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All is not lost: Understanding and exploiting packet corruption in outdoor sensor networks
Uppsala University, Disciplinary Domain of Science and Technology, Mathematics and Computer Science, Department of Information Technology, Computer Systems. (Communication Research)
Uppsala University, Disciplinary Domain of Science and Technology, Mathematics and Computer Science, Department of Information Technology, Computer Systems. (Communication Research)
Uppsala University, Disciplinary Domain of Science and Technology, Mathematics and Computer Science, Department of Information Technology, Computer Systems. (Communication Research)
Uppsala University, Disciplinary Domain of Science and Technology, Mathematics and Computer Science, Department of Information Technology, Computer Systems. (Communication Research)
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2014 (English)In: Wireless Sensor Networks: EWSN 2014, Springer Berlin/Heidelberg, 2014, 116-132 p.Conference paper, Published paper (Refereed)
Place, publisher, year, edition, pages
Springer Berlin/Heidelberg, 2014. 116-132 p.
Series
Lecture Notes in Computer Science, 8354
National Category
Computer Science Communication Systems
Identifiers
URN: urn:nbn:se:uu:diva-211736DOI: 10.1007/978-3-319-04651-8_8ISI: 000340395900008ISBN: 978-3-319-04650-1 (print)OAI: oai:DiVA.org:uu-211736DiVA: diva2:668459
Conference
11th European Conference on Wireless Sensor Networks, Feb 17-19, 2014, Oxford, England
Projects
WISENETProFuN
Available from: 2013-11-29 Created: 2013-11-29 Last updated: 2016-08-26Bibliographically approved
In thesis
1. Meteorological impact and transmission errors in outdoor wireless sensor networks
Open this publication in new window or tab >>Meteorological impact and transmission errors in outdoor wireless sensor networks
2013 (English)Licentiate thesis, comprehensive summary (Other academic)
Abstract [en]

Wireless sensor networks have been deployed outdoors ever since their inception. They have been used in areas such as precision farming, tracking wildlife, and monitoring glaciers. These diverse application areas all have different requirements and constraints, shaping the way in which the sensor network communicates. Yet something they all share is the exposure to an outdoor environment, which at times can be harsh, uncontrolled and difficult to predict. Therefore, understanding the implications of an outdoor environment is an essential step towards reliable wireless sensor network operations.

In this thesis we consider aspects of how the environment influence outdoor wireless sensor networks. Specifically, we experimentally study how meteorological factors impact radio links, and find that temperature is most significant. This motivates us to further study and propose a first order model describing the impact of temperature on wireless sensor nodes. We also analyze transmission errors in an outdoor wireless sensor networks, identifying and explaining patterns in the way data gets corrupted. The findings lead to a design and evaluation of an approach for probabilistic recover of corrupt data in outdoor wireless sensor networks. Apart from the experimental findings we have conducted two different outdoor deployments for which large data sets has been collected, containing both link and meteorological measurements.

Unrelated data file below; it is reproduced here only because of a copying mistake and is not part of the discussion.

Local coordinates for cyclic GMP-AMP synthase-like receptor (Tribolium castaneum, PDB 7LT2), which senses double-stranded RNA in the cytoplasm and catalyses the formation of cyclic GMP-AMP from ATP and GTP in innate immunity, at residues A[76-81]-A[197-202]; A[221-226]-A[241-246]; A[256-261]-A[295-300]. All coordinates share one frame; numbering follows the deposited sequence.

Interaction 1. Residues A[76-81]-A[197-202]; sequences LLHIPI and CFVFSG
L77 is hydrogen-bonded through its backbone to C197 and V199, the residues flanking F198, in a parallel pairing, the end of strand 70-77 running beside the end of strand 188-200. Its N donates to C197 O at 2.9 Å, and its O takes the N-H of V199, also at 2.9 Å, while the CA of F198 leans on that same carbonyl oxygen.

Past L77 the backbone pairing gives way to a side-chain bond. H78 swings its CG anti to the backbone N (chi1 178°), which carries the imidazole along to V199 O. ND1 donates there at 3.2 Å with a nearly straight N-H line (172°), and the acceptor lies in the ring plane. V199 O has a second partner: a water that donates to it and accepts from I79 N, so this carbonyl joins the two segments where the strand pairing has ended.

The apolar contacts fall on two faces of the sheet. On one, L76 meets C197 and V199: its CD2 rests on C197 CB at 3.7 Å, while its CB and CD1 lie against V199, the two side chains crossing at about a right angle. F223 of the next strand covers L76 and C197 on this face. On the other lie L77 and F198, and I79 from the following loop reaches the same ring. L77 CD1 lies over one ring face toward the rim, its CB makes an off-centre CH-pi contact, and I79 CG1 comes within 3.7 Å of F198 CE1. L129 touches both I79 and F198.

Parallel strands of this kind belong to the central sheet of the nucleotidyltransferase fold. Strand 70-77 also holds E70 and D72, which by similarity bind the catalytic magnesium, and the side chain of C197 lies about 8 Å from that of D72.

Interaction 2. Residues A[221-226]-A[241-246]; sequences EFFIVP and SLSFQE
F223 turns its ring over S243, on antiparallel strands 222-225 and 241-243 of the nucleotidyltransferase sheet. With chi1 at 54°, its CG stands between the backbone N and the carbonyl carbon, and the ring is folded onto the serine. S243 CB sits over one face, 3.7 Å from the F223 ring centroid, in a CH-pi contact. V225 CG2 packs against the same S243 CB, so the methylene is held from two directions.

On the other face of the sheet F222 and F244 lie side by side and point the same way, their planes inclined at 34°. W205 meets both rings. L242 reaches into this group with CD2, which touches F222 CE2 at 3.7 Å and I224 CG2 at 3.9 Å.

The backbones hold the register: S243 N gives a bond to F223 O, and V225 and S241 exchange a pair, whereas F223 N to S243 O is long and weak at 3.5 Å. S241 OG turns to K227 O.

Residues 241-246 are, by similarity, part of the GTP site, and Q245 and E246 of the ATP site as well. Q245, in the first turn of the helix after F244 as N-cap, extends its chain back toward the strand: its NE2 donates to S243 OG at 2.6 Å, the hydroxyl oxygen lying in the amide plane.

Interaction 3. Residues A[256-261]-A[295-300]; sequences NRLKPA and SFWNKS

Place, publisher, year, edition, pages
Uppsala University, 2013
Series
Information technology licentiate theses: Licentiate theses from the Department of Information Technology, ISSN 1404-5117 ; 2013-007
National Category
Computer Science Communication Systems
Research subject
Computer Science with specialization in Computer Communication
Identifiers
urn:nbn:se:uu:diva-227639 (URN)
Supervisors
Projects
WISENET
Available from: 2013-12-17 Created: 2014-06-29 Last updated: 2017-08-31Bibliographically approved
2. Sensor Networks and Their Radio Environment: On Testbeds, Interference, and Broken Packets
Open this publication in new window or tab >>Sensor Networks and Their Radio Environment: On Testbeds, Interference, and Broken Packets
2014 (English)Doctoral thesis, comprehensive summary (Other academic)
Abstract [en]

Sensor networks consist of small sensing devices that collaboratively fulfill a sensing task, such as monitoring the soil in an agricultural field or measuring vital signs in a marathon runner. To avoid cumbersome and expensive cabling, nodes in a sensor network are powered by batteries and communicate wirelessly. As a consequence of the latter, a sensor network's communication is affected by its radio environment, i.e., the environment's propagation characteristics and the presence of other radio devices. This thesis addresses three issues related to the impact of the radio environment on sensor networks.

Firstly, in order to draw conclusions from experimental results, it is necessary to assess how the environment and the experiment infrastructure affect the results. We design a sensor network testbed, dubbed Sensei-UU, to be easily relocatable. By performing an experiment in different environments, a researcher can asses the environments’ impact on results. We further augment Sensei-UU with support for mobile nodes. The implemented mobility approach adds only little variance to results, and therefore enables repeatable experiments with mobility. The repeatability of experiments increases the confidence in conclusions drawn from them.